The Letters of William Cullen Bryant - Vol. 1

By William Cullen Bryant II; Thomas G. Voss et al. | Go to book overview

going on with a party from Massachusetts I question very much whether he would gain any thing by it. If he is going to settle there he had better not trammel himself with any connections of the sort but settle where he can find the best situation. If he should come this way with you he might take the money of Miss Robbins as he went along. 5 He will find the waters all open, and the roads will be settled by the time he gets down. But if he waits for the [ Erie] canal to open he must delay his journey for several weeks yet. I do not say this because I would have you wait for John in case he should conclude on going this way. On the contrary I hope you will not, for if you are late it will spoil your visit and Frances by what I can learn intends to leave the city early. 6

W. C. B.

A steam-boat went up to Poughkeepsie on Saturday and returned yesterday. The ice is cracking and the water rising every where in the neighborhood of Hudson, Albany and Troy.

MANUSCRIPT: BCHS ADDRESS: Mrs. Sarah S. Bryant / Cummington / Mass. POSTMARK: NEW-YORK / MAR / [14] POSTAL ANNOTATION: PAID 37½ / double-paid.

1.
Michael Faraday, Chemical Manipulations ( London, 1827).
2.
Probably Carlos A. Waite ( 1800-1866), then a first lieutenant in the United States Army, who later distinguished himself in the war with Mexico, retiring in 1865 as a brigadier general. William H. Powell, List of Officers of the Army of the United States from 1779 to 1900 ( New York: Hamersley, 1900), p. 650. Since neither Bryant's letter of inquiry nor Waite's reply has been recovered, it is uncertain what employment Cullen was trying to secure for his brother--perhaps on War Department construction in the West.
3.
Adeline Plummer Bryant, Austin's wife, and Charity Louisa, Cullen's sister.
4.
William Leggett had lived as a youth in the village of Edwardsville, Illinois. Shawneetown was not far above that place on the Ohio River. Proctor, "Leggett," p. 241. John Howard Bryant, Cullen's youngest brother, was planning to join his next older brother Peter Rush as a homesteader on the prairie at Jacksonville, in west- central Illinois. Cullen mistakenly wrote "Legget," and "Shauneetown."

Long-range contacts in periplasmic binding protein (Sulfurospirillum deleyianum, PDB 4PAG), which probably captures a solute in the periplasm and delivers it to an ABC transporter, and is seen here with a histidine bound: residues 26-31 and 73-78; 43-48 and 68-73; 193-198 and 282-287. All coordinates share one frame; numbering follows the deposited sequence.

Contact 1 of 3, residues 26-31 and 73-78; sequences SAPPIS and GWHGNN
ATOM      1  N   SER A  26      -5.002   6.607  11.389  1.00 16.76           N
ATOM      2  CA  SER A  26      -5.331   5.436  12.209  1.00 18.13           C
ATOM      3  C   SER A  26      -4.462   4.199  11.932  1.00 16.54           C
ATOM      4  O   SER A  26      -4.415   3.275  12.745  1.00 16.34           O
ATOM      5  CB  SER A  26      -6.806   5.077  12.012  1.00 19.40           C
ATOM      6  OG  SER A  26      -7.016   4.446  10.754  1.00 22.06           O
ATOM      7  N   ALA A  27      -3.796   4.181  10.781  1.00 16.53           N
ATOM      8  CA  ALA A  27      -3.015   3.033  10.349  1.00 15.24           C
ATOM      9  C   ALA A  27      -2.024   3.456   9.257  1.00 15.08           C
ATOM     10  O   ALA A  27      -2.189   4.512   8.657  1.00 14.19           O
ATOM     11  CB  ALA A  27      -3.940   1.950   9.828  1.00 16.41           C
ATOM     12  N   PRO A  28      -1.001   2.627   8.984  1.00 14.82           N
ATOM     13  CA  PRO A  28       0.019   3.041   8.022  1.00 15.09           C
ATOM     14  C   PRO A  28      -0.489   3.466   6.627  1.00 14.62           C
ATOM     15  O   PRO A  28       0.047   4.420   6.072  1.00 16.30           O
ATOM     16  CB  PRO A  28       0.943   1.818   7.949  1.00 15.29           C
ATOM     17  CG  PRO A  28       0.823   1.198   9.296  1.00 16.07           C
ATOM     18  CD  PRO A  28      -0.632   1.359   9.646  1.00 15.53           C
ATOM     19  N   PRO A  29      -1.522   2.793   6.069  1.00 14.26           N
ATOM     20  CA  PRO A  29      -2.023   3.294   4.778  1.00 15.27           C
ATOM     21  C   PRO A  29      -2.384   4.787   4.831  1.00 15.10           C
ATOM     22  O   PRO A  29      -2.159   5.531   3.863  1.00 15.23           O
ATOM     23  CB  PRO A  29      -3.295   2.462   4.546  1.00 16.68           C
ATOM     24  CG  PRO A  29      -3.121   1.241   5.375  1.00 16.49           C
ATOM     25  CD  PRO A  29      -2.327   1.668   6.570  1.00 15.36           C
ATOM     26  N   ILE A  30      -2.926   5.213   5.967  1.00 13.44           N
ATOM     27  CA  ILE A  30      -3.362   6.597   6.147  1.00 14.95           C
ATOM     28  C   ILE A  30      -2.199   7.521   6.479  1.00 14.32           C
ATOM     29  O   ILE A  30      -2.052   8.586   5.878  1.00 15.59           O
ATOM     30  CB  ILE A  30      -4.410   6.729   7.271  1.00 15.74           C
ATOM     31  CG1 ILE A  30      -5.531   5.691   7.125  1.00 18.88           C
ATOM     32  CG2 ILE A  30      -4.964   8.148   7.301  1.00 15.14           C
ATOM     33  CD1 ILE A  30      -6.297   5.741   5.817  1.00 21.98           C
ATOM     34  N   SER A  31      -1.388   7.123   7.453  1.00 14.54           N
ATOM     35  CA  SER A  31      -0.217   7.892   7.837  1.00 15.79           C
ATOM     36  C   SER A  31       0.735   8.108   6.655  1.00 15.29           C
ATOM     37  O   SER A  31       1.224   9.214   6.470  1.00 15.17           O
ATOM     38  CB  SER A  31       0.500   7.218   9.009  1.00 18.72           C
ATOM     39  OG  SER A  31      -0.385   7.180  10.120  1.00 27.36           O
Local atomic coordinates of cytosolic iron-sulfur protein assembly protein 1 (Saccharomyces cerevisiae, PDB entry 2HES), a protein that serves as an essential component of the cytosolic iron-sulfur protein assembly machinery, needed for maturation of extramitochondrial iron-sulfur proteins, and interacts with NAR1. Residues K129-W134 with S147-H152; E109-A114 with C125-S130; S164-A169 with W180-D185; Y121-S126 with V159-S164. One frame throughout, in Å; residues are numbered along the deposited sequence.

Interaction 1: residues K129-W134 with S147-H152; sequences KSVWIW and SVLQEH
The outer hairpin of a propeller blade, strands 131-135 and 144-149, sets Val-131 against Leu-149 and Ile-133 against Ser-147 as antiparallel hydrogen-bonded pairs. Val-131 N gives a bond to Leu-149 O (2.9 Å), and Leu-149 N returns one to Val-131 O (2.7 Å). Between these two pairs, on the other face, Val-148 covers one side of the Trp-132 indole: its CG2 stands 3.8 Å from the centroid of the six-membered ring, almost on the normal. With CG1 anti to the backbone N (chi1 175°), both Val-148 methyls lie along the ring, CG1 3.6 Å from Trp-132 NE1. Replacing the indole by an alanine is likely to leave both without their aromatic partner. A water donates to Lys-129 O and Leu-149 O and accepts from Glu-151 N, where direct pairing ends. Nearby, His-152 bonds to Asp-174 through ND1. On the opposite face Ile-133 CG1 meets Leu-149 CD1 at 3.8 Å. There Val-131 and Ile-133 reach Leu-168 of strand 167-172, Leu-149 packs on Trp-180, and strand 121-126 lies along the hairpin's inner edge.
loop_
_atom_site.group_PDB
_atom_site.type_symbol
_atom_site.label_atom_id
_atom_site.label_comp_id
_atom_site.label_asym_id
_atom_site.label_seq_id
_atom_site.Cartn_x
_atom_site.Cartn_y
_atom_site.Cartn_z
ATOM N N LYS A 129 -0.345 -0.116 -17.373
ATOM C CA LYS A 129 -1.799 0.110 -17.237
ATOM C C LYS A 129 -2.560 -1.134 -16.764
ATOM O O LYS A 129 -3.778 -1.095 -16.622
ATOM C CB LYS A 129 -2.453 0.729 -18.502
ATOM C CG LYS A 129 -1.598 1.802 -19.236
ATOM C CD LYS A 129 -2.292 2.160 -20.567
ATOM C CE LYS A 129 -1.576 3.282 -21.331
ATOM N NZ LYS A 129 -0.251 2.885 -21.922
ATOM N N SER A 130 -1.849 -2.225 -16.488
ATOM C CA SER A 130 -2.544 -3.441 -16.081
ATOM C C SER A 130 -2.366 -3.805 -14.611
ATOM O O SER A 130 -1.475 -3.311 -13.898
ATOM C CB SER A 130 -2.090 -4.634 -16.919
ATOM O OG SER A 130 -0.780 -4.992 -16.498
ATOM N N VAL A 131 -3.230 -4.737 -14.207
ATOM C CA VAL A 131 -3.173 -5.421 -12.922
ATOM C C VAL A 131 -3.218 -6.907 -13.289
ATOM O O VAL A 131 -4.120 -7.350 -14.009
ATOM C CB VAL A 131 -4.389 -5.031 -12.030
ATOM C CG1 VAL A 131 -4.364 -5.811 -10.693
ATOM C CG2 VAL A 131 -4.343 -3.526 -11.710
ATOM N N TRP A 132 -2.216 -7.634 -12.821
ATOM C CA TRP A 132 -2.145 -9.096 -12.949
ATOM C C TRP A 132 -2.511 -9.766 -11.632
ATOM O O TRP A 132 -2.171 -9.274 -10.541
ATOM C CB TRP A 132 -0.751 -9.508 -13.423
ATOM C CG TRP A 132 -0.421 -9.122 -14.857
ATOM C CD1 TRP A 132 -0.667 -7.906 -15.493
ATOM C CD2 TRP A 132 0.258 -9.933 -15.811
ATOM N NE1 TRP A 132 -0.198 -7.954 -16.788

5.
In late March John brought his mother to New York City, from which he left on April 18 for Illinois by way of the Hudson River, the Erie Canal, and overland, reaching Jacksonville about May 23. Brown, John Howard Bryant, p. 17.
6.
During Sarah Bryant's visit Cullen and his family moved from Broome Street to rooms at Fourth Street and Broadway. On June 1 Frances and Fanny returned with her to the Cummington homestead, where Frances gave birth to her second daughter, Julia Sands Bryant, on June 29. Frances Bryant, "Autobiographical Sketch," NYPL-GR.

222. To the Readers of the EVENING POST1

New York, April 21, 1831.

It is with the greatest reluctance that I obtrude anything relating to my personal concerns on the public. I observe, however, in last evening's Commercial, a false account under the signature of William L. Stone, of an affair between myself and him, which took place yesterday. Lest my

-299-

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